Reviews the necessary mathematics, including geometry, calculus, and differential equations
 Discusses quantum mechanics in biosystems, covering photosynthesis and micro and chemical reactions
 Describes the transition from discreet random walks to continuum diffusive motion
 Contains standard exercises, advanced problems, and miniprojects
 Includes a CDROM with "active" versions of Excel graphs and diagrams from the text, along with links to mathematical and biological/biochemical source data
Solutions manual and presentationquality diagrams available with qualifying course adoption
Reviews
The author has done a magnificent job in writing an easytofollow, intriguing and wellwritten introductory section. … the chapter referring to ‘Direct ultraviolet effects on biological systems’ is probably my favourite. Exceptionally written, it contains informative material found only in specialised textbooks and is equally attractive for science and medical students. … the text is stimulatingly and well written for the focused student. Apart from the scientific content, the artwork of the book is of high quality, aiding significantly the understanding of the concepts presented. … this book is highly recommended for introducing biophysics to the motivated and curious undergraduate students.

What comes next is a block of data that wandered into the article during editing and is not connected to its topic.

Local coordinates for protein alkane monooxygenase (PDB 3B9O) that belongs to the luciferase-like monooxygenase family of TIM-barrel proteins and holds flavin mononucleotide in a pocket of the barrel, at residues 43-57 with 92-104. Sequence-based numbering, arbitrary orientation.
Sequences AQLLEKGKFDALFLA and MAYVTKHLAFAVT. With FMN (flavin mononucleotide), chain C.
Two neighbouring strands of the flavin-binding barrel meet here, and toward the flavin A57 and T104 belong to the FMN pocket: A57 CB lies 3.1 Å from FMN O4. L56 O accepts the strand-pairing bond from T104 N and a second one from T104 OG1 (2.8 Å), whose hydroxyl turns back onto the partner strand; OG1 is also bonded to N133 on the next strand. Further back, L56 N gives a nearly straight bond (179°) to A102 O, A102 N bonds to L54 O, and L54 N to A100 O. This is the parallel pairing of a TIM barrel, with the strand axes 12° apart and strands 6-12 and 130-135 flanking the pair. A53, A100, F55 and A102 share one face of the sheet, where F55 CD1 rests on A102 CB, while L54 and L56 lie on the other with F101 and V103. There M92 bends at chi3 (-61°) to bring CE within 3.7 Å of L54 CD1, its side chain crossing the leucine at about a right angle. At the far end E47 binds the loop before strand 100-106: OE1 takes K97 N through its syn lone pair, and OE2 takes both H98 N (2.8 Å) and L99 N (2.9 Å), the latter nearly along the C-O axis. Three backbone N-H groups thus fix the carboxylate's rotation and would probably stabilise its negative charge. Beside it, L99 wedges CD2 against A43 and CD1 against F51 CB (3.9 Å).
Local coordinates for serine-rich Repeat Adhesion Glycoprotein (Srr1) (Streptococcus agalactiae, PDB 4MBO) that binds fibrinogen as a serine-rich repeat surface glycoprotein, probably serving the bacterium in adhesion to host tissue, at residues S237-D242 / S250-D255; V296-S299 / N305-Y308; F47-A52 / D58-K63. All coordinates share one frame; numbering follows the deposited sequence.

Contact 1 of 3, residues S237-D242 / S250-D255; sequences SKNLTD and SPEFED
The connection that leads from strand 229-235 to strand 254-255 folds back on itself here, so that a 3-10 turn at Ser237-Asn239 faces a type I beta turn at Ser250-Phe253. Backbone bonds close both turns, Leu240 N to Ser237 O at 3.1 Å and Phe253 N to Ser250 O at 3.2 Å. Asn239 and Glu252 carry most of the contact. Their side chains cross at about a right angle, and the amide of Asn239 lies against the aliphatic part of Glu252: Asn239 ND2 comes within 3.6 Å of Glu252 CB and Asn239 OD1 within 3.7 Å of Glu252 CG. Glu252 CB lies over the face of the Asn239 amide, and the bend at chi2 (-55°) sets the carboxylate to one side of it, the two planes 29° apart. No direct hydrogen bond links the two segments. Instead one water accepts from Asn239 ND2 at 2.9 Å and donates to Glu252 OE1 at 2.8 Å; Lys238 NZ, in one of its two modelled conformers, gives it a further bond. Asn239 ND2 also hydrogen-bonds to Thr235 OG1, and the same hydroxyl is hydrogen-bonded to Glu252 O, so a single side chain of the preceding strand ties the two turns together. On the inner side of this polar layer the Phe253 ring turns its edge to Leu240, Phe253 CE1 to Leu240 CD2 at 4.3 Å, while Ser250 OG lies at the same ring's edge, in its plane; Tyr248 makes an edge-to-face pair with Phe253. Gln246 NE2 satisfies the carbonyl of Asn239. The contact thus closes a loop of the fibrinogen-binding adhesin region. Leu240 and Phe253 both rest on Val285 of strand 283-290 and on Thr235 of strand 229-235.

—Nikolaos Kourkoumelis, Contemporary Physics, June 2012This terrific text offers a broad range of learning opportunities for many undergraduate majors. It is filled with a wide range of analogies that facilitate understanding of fundamental biophysics, thus making abstract concepts easier to comprehend. It uses a friendly language that avoids unnecessary technicalities and terminologies. … Almost all sections of the book illustrate conceptual examples supplemented by estimates and calculations of biophysical parameters, describing biological problems in depth. This characteristic marks the fundamental distinction between this biophysics book and others. It will enable students to understand the significance of biological parameters through quantitative examples—a modern way of learning biophysics.